Frontier Crossroads: Fort Davis and the West
by Robert Wooster, Texas A&M University Press, College Station, 2006, $24.95.
When reading about isolated but intriguing 19th-century west Texas, where the mail was carried on the San Antonio–El Paso Road and Mescalaro Apaches and buffalo soldiers roamed, Fort Davis inevitably gets mentioned a time or two. To an Easterner who has never visited the historic site, Fort Davis is one of those frontier military outposts that sounds familiar (but not as much as, say, Fort Laramie or Fort Union) and that you know was erected on dangerous, lawless ground (after all, it was west of the Pecos) but that you can’t quite get a handle on. Well, that’s all changed now, thanks to Robert Wooster’s 210-page book. Frontier Crossroads chronicles the fort in such fine fashion that any reader will get a clear picture of the military garrison, of the settlement that rose around it and of the frontier experience.
Established in 1854 near the Davis Mountains, the fort was said by one observer to be surrounded by the best scenery in the Lone Star State. Wooster sums up its importance: “Located astride communication lines linking San Antonio, El Paso, Presidio, and Chihuahua City, Fort Davis commanded a strategic position at a military, cultural, and economic crossroads.” A trans-Pecos site was chosen for frontier defense by Brevet Maj. Gen. Persifor F. Smith, and the fort was named in honor of Secretary of War Jefferson Davis. Camels made their presence felt at Fort Davis just before the Civil War, and they proved hardier than mules. But they were not good when the ground was slippery, and the soldiers, according to Wooster, “detested the beasts’ acute halitosis, bad odor, and voluminous sneezing.”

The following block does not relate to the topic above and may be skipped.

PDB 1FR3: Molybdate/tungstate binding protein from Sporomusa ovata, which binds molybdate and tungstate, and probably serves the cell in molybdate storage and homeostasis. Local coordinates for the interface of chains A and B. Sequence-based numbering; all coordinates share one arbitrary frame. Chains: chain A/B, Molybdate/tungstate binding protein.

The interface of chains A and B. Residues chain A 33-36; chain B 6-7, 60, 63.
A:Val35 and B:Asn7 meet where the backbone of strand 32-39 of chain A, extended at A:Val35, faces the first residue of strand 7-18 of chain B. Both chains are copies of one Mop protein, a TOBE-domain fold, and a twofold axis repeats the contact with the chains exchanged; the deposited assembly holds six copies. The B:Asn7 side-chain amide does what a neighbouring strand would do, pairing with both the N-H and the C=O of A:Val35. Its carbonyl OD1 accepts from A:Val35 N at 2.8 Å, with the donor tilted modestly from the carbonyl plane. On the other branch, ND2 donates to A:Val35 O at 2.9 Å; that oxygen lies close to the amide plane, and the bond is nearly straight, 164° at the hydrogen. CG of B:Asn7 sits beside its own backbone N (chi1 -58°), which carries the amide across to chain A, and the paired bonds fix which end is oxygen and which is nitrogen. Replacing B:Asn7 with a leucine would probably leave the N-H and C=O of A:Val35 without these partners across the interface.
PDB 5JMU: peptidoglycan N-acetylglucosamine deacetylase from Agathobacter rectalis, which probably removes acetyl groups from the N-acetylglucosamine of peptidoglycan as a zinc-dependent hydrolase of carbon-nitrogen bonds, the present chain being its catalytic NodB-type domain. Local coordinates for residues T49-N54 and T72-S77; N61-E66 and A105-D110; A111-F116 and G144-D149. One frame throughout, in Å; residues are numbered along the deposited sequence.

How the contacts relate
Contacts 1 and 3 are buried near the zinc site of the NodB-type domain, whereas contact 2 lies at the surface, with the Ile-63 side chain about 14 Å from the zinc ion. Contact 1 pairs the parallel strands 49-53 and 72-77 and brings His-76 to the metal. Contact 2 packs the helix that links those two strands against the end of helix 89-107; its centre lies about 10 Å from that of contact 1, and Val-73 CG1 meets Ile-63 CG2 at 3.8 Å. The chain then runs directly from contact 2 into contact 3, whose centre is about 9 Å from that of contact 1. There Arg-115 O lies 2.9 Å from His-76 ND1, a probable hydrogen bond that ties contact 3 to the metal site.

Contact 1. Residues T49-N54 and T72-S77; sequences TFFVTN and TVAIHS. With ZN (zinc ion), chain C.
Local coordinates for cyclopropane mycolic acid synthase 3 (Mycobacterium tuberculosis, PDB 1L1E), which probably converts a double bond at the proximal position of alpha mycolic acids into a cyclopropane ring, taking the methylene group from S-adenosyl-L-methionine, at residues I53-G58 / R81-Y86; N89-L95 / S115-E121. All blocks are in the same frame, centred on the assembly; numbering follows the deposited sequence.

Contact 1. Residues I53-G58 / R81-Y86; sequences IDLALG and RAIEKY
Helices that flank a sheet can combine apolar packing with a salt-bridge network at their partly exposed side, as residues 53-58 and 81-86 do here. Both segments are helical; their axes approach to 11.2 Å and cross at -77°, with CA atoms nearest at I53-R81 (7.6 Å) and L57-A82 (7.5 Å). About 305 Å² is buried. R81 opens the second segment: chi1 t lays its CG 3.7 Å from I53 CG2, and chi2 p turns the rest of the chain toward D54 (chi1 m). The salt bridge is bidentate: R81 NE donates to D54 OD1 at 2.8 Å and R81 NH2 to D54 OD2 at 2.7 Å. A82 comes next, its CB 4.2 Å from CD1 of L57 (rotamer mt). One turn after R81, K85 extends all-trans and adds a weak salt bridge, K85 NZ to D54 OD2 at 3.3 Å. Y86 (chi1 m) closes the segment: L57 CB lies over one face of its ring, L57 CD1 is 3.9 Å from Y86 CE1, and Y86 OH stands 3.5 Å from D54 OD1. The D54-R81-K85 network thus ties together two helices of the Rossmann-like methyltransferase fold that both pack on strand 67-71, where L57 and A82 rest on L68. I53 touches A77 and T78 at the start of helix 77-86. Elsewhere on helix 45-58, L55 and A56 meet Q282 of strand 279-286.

In any case, the Army’s experimental use of camels ended with indifference, and the fort fell into Confederate hands early in the Civil War. The next year, Federal troops from California found the place abandoned. Lieutenant Colonel Wesley Merritt oversaw the reoccupation of Fort Davis in June 1867, now with a black garrison. In the years to come, the black soldiers spent much of their time building a better fort, scouting a wide range of territory and campaigning against Plains Indians.
Lieutenant Henry O. Flipper, the first black graduate of West Point, had his most distressful Army experiences at Fort Davis in 1881, and a court-martial dismissed him from the service. After Merritt, there were several other notable post commanders, especially William (Pecos Bill) Shafter and Benjamin Grierson. The presence of outlaws in the area also convinced the state to station a company of Rangers at Fort Davis. At its peak in 1882, the garrison included 646 men. By 1891 the fort had outlived its usefulness as a military station, but the settlement of Fort Davis (which had some 800 civilians in 1890) did not die. The Fort Davis National Historic Site was created in 1961. Texas history buffs will surely appreciate Frontier Crossroads, and Wooster’s interesting fort portrayal will inspire a west Texas visit or two.
Originally published in the August 2006 issue of Wild West. To subscribe, click here.